Protezione tutto l'anno? Meglio evitare.

E adesso gli Americani scoprono (finalmente!) che...


Scoprono che proteggersi troppo dai raggi solari fa male. Che si va incontro a carenze di vitamina D. Un giorno o l'altro per dimostrare che l'acqua bagna dovranno fare dei test scientifici. In ogni modo, vi regalo l'abstract (direi che lo regalo soprattutto ai/alle fanatici/e della protezione coatta...e a chi si fa condizonare nella cura del sè, e della propria pelle, dalla "moda" del momento, dimenticando saggezza e buonsenso).

 

Patients that are actively photoprotected should be supplemented in vitamin D

Fifty-two patients suffering from lupus erythematosus who had been advised by their dermatologist to actively protect themselves against the sun had an average serum level of vitamin D of 63 nmol/l. Two thirds of the patients had a level that was lower than 75 nmol/l, level required to avoid the consequences of vitamin D insufficiency. The authors also found a correlation between the levels of vitamin D and the observance of photoprotection measures, evaluated using the « total sun eviction score ». Therefore, it appears that patients that strictly follow photoprotection advice, either for medical reasons or by an excess of caution, are at risk of having vitamin D deficiencies. It is important to prevent these vitamin D deficiencies as the latter is essential for bone mineralisation and other functions, namely protection against autoimmune diseases and cancer. Factors increasing the risk of vitamin D deficiencies are phototype, lifestyle and diet. The authors recommend the prescription of oral vitamin D for these patients which will enable them to avoid both the negative effects of sun exposure and of vitamin D deficiency. The recommended doses range between 400 and 1000 UI/day depending on the situations. The aim is to obtain a D vitaminemia above 75 nmol/l.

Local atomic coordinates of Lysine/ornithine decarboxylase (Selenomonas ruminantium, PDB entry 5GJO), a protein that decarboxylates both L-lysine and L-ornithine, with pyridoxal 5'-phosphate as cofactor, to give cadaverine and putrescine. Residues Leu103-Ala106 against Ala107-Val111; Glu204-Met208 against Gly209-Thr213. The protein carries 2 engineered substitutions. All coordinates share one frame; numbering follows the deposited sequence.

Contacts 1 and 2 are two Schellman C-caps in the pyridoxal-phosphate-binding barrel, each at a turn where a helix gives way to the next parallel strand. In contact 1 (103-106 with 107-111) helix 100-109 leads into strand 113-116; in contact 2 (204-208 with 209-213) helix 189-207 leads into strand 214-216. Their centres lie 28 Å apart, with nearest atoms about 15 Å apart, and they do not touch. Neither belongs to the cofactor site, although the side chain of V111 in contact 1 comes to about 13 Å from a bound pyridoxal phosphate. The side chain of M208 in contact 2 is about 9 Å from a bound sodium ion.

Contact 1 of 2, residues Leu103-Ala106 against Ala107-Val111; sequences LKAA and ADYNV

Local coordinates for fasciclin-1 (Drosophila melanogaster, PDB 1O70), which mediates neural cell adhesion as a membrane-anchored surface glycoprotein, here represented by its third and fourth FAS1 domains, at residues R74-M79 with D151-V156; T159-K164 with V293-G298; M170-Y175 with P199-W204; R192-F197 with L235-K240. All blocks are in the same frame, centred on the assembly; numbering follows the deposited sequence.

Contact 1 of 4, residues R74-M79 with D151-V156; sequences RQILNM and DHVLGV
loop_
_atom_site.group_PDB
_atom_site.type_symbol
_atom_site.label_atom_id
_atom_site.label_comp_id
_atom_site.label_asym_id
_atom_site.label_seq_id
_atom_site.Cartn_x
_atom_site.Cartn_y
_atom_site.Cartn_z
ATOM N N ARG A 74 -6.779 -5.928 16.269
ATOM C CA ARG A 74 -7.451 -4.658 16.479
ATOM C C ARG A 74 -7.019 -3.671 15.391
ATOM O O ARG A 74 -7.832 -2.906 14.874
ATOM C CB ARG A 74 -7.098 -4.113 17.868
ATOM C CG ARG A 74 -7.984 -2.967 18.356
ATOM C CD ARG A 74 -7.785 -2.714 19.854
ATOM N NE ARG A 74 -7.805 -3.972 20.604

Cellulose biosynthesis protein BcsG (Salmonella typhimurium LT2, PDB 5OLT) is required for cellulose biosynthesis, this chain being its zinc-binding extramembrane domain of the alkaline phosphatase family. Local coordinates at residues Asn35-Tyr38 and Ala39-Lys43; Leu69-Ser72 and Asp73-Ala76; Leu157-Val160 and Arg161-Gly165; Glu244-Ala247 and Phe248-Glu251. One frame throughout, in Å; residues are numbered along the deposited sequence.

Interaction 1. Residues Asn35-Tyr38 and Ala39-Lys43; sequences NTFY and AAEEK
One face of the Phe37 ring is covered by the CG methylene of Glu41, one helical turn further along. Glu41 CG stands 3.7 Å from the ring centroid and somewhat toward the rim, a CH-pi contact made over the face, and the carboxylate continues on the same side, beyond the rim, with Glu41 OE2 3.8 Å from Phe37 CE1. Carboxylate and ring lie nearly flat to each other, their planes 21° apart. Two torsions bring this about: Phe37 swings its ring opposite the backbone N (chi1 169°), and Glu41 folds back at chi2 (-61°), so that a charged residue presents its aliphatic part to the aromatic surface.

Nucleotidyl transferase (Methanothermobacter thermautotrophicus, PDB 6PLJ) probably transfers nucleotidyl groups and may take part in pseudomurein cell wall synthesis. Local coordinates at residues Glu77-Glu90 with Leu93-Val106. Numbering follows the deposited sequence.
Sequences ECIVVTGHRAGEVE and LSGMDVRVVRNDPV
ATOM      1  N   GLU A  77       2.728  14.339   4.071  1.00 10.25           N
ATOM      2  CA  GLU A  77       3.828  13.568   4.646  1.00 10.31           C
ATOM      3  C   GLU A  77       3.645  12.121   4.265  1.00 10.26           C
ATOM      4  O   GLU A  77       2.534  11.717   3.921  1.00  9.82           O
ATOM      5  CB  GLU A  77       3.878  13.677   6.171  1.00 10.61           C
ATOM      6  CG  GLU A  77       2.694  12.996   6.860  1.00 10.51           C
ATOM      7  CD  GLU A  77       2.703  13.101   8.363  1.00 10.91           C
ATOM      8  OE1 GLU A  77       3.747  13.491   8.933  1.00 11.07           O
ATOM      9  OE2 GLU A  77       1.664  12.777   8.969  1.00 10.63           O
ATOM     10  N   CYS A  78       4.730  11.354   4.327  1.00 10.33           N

Cusack C, Danby C, Fallon JC, et al.
Photoprotective behaviour and sunscreen use: impact on vitamin D levels in cutaneous lupus erythematosus.
Photodermatol Photoimmunol Photomed 2008 ; 24 : 260-267
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